Let me offer a recollection of Thanksgivings past: Having to explain to my young children why perfectly good pumpkins might be sitting on someone’s curb waiting for trash pickup.
Part of the beauty of fall is that those Halloween pumpkins still in good condition can be roasted and made into pies. OK, the carved ones can go to the compost pile, but putting the good ones to use is, well, economical. And tasty.
Those fall and winter squashes have a long shelf life, which is why I’m writing about Thanksgiving in October. While most of our area farmers markets wrap up by the end of September, the farm stands stay open at least until Halloween or beyond. This is peak season for squashes, long a Thanksgiving tradition, so I’m inviting you to “think squash” now, because they keep. Depending on your storage conditions, a good winter squash can make it through most of the winter. So local squash is a great option for your Thanksgiving table.
Let me offer a few ideas while we’re on the subject of squash. At our house, we make a nicely spiced squash soup as well as roasted squash stuffed with seasoned ground turkey or apples. A favorite when our children were small was a Caribbean-spiced whipped squash that includes apples and pears. Total comfort food with great nutrition.
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Other local items
In addition to squashes, the farm markets in the area have potatoes, onions, sweet potatoes, apples, and other delectables — abundant now, but harder to find locally in the weeks before Thanksgiving. They keep! Awesome. Time to stock up.
What about the turkey, you ask? A quick check with our area markets reveals only one farm that’s selling Thanksgiving turkeys, and that’s Nightfall Farm in Crothersville. Those pasture-raised turkeys must be ordered in advance, and they usually run out, so don’t wait. Find Nightfall Farm’s contact information at their website, nightfallfarm.com. Delivery to Columbus is part of Nightfall Farm’s service, and they offer pork and poultry CSA shares in addition to Thanksgiving turkeys. If you are thinking “pork for the stuffing,” also pasture-raised, you may be in luck.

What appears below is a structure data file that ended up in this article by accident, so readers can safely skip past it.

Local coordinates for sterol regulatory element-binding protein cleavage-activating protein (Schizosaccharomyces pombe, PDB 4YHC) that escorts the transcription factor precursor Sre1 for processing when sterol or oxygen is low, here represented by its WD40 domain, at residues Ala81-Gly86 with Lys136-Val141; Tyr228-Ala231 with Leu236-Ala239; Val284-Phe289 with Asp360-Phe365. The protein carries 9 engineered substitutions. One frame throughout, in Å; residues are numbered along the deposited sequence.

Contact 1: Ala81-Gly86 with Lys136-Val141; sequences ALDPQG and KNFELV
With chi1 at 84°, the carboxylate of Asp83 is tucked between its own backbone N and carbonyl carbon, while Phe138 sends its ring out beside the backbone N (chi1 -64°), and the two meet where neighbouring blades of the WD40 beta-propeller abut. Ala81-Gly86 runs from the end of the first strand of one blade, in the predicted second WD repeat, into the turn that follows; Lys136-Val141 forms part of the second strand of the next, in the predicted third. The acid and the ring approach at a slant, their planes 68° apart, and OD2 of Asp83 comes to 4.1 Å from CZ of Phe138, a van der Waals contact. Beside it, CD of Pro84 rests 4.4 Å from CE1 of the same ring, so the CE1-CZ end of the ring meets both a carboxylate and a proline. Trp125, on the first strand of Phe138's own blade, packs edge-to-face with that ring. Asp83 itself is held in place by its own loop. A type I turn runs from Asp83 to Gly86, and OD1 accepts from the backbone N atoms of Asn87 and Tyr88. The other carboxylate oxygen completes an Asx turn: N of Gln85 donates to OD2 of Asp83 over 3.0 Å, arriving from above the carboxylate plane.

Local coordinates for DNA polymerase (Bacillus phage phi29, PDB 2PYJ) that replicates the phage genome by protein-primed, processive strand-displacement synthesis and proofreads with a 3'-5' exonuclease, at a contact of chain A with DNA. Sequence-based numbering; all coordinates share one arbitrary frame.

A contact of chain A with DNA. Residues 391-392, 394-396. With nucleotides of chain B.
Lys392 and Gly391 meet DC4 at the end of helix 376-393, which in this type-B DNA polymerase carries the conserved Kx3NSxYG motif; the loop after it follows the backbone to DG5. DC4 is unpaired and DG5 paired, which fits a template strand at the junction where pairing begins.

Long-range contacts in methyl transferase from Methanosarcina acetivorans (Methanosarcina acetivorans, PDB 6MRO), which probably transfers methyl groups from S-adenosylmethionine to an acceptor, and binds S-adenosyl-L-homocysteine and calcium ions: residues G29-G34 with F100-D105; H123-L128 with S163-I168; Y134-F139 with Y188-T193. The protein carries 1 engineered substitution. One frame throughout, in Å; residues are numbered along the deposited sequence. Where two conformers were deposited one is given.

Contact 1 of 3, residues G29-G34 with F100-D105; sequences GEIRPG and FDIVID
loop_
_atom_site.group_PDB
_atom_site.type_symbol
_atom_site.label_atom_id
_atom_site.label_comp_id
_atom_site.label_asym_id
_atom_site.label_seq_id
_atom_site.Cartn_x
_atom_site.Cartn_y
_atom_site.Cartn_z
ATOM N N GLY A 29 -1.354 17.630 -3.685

A call to Daily’s Farm Market reminded me of the pie orders that are popular in the Thanksgiving season. I am told that pie orders for Thanksgiving will be taken until Nov. 20, so you have time to consider that dessert course. Daily’s contact information can be found at dailys farmmarket.com.
When I lived in Georgia, some of the best pecan pies came from the pecans picked up off the ground after harvest. The Indiana version of that pleasure has got to be persimmons, picked up off the ground, of course. So whether your dessert comes from that well-kept Halloween pumpkin, from persimmons gathered under the shelter of a grand old tree, or from your favorite pie-baker, I hope you get a good taste of local.
Kris Medic is Purdue Extension Bartholomew County’s educator for agriculture, natural resources and community development. She can be reached at 812-379-1665 or firstname.lastname@example.org.